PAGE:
Rolling a Ball
From baby holding their head up to cruising along your furniture, you’ve witnessed those gross motor skills blossom over the past year. “One-year-olds are learning how their bodies work and trying to make it do things,” says Barbara Harvey, executive director of Parents, Teachers and Advocates, Inc., which provides coaching for parents and early childhood educators. One of the best toddler learning games for one-year-olds is rolling a big ball back and forth, she says. “Using that same ball to do some kicking, moving and clapping are great for developing gross motor skills and eye-hand coordination.”
Peek a Boo
Peek a Boo is one of the most popular early learning games for babies and toddlers. You’ve probably been playing this with baby since nearly day one, but Peek a Boo is also a great game to play with your one-year-old. Usually by 8 months of age, babies start to understand the concept of object permanence—meaning just because they can’t see something doesn’t mean it ceases to exist. So when your face disappears behind your hands or a blanket and then suddenly reappears, it can initially be surprising, and then downright hysterical. By 12 months your child will fully grasp that you haven’t actually disappeared, but that doesn’t mean the game has to stop. Repetition will reinforce the concept. To keep your toddler on their toes, simply throw in a surprise element—like ducking behind a blanket and having a sibling or other parent reappear instead—or extend the game to objects. Hiding your little one’s pacifier under one of three identical cups to see if they can find it is a fun way to develop early critical thinking skills.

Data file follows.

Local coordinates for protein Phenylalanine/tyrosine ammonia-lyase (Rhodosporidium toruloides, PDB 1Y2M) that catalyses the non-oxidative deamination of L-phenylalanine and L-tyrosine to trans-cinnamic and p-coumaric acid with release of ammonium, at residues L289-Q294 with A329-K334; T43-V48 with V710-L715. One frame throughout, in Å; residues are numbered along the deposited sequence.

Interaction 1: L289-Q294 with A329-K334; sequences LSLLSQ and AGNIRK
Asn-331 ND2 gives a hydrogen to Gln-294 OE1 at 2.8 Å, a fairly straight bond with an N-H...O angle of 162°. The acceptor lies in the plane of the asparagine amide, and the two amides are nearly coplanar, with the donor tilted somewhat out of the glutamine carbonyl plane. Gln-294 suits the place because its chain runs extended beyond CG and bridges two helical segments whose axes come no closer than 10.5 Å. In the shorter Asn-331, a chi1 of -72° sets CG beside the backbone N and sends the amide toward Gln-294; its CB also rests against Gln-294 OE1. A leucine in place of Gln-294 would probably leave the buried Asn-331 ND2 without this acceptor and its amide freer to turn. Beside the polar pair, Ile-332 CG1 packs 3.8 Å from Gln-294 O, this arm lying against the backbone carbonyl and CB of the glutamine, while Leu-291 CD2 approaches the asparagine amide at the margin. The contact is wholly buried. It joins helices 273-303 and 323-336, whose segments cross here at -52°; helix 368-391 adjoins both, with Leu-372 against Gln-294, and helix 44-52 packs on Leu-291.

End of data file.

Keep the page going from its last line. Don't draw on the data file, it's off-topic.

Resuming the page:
Learning Games for 2-Year-Olds
We’ve all heard of the dreaded terrible twos, but this age doesn’t have to be so terrible after all. Taking some time each day to play with your little one and engage in toddler learning games will help them feel more connected to you, which can help you both when those inevitable tantrums strike.
“At this stage your child is beginning to understand a lot more. They should also exhibit a major increase in attention span, and that will open up many more learning opportunities, lots of play possibilities and more time for reading,” Goldberg says. “You are your child’s first and most important teacher, so try to use this stage to begin the lifelong teaching process with your child.”
Need some ideas? Check out some of our favorite educational games for toddlers around 2 years old.
Toddler learning games can be a great opportunity to work on matching skills, which is key for school readiness. “Matching games are great fun now, and this version takes the game up a notch,” Goldberg says, as it encourages your child to use logical reasoning. To play this pairing game, simply gather a bunch of household items that go together, like socks and shoes, shirt and pants, a bottle of water and cup or plastic play knife and fork. Mix them up…